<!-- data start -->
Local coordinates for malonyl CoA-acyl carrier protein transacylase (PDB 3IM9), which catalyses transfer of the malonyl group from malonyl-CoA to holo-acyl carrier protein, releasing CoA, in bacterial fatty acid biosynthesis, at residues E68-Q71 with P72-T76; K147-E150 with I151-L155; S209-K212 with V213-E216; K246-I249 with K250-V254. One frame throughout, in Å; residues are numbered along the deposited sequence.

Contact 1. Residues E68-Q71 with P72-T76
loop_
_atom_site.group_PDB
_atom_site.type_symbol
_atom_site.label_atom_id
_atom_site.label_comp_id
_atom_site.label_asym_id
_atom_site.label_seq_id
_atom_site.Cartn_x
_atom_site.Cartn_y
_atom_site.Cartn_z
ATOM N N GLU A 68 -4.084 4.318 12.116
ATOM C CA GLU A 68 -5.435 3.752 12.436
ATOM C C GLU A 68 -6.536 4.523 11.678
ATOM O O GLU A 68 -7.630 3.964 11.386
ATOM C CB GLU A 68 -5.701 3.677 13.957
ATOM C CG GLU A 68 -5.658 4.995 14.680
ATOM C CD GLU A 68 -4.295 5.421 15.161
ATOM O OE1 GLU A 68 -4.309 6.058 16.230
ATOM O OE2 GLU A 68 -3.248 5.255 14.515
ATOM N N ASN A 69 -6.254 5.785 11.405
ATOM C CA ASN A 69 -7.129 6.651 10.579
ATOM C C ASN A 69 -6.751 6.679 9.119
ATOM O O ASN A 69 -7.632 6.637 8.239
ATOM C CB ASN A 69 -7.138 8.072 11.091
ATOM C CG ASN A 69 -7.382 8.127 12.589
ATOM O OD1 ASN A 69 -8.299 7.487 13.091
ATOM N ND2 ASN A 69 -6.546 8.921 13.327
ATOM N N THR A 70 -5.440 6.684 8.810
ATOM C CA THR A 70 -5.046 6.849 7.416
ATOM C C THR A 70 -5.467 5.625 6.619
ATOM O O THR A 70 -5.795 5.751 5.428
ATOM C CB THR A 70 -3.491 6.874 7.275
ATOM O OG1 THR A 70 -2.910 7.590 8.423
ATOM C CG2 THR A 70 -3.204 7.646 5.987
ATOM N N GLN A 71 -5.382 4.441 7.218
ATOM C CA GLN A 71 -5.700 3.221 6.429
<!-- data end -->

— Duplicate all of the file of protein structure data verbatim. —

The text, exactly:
Local coordinates for malonyl CoA-acyl carrier protein transacylase (PDB 3IM9), which catalyses transfer of the malonyl group from malonyl-CoA to holo-acyl carrier protein, releasing CoA, in bacterial fatty acid biosynthesis, at residues E68-Q71 with P72-T76; K147-E150 with I151-L155; S209-K212 with V213-E216; K246-I249 with K250-V254. One frame throughout, in Å; residues are numbered along the deposited sequence.

Contact 1. Residues E68-Q71 with P72-T76
loop_
_atom_site.group_PDB
_atom_site.type_symbol
_atom_site.label_atom_id
_atom_site.label_comp_id
_atom_site.label_asym_id
_atom_site.label_seq_id
_atom_site.Cartn_x
_atom_site.Cartn_y
_atom_site.Cartn_z
ATOM N N GLU A 68 -4.084 4.318 12.116
ATOM C CA GLU A 68 -5.435 3.752 12.436
ATOM C C GLU A 68 -6.536 4.523 11.678
ATOM O O GLU A 68 -7.630 3.964 11.386
ATOM C CB GLU A 68 -5.701 3.677 13.957
ATOM C CG GLU A 68 -5.658 4.995 14.680
ATOM C CD GLU A 68 -4.295 5.421 15.161
ATOM O OE1 GLU A 68 -4.309 6.058 16.230
ATOM O OE2 GLU A 68 -3.248 5.255 14.515
ATOM N N ASN A 69 -6.254 5.785 11.405
ATOM C CA ASN A 69 -7.129 6.651 10.579
ATOM C C ASN A 69 -6.751 6.679 9.119
ATOM O O ASN A 69 -7.632 6.637 8.239
ATOM C CB ASN A 69 -7.138 8.072 11.091
ATOM C CG ASN A 69 -7.382 8.127 12.589
ATOM O OD1 ASN A 69 -8.299 7.487 13.091
ATOM N ND2 ASN A 69 -6.546 8.921 13.327
ATOM N N THR A 70 -5.440 6.684 8.810
ATOM C CA THR A 70 -5.046 6.849 7.416
ATOM C C THR A 70 -5.467 5.625 6.619
ATOM O O THR A 70 -5.795 5.751 5.428
ATOM C CB THR A 70 -3.491 6.874 7.275
ATOM O OG1 THR A 70 -2.910 7.590 8.423
ATOM C CG2 THR A 70 -3.204 7.646 5.987
ATOM N N GLN A 71 -5.382 4.441 7.218
ATOM C CA GLN A 71 -5.700 3.221 6.429